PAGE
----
China's Gold Strategy
Shortly after China was awarded these Games seven years ago, its sports leaders devised Project 119, an initiative to help boost their country to the top of the Beijing medal standings. One-one-nine refers to the number of golds given out at the 2000 Games in the medal-rich sports of track and field, swimming, rowing, sailing and canoe/kayak. In Sydney, China won only one medal, total, in those sports.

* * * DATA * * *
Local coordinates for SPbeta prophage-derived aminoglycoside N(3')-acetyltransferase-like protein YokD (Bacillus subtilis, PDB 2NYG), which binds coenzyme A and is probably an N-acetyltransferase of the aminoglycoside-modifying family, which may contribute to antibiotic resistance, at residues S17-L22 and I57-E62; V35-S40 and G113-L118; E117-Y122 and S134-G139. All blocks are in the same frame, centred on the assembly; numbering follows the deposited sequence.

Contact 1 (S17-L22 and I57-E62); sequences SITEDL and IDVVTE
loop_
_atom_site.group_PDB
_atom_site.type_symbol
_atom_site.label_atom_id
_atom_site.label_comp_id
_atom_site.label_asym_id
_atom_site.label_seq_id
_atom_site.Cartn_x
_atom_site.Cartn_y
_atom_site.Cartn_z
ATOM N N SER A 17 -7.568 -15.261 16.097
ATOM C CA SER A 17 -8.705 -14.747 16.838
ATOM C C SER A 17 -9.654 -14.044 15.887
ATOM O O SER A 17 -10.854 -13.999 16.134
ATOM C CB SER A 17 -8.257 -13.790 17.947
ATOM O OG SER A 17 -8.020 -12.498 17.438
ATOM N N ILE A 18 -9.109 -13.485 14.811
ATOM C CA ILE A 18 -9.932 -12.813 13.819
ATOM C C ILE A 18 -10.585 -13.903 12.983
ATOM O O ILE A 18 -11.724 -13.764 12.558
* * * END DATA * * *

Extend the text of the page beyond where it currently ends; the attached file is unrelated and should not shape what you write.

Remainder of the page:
At this year's Games the home team could win more than a dozen medals in the Project 119 events—potentially enough to make a difference in a tight battle with the U.S. for the No. 1 spot. Given their traditional strength in table tennis, diving, badminton and gymnastics (in which Yang Wei, top right, is favored to win the men's all-around); their domination of shooting (in which they could win 10 of the 15 events); their depth in women's sports (with stars like weightlifter Liu Haixia, right, world champion in the 139-pound class); and the usual surge in victories by the host country, the Chinese should easily top their 2004 totals of 63 medals (third behind the U.S.'s 102 and Russia's 92) and 32 golds (second to the U.S.'s 36). An analysis in June by the accounting firm PricewaterhouseCoopers projected that China would edge the U.S. in total medals 88--87, and a British university study predicted a stunning 46 golds for the hosts. Bookmakers have made the Chinese the favorites to win both the overall and gold medal counts. What will actually happen in Beijing? See SI's Medal Picks section (page 109).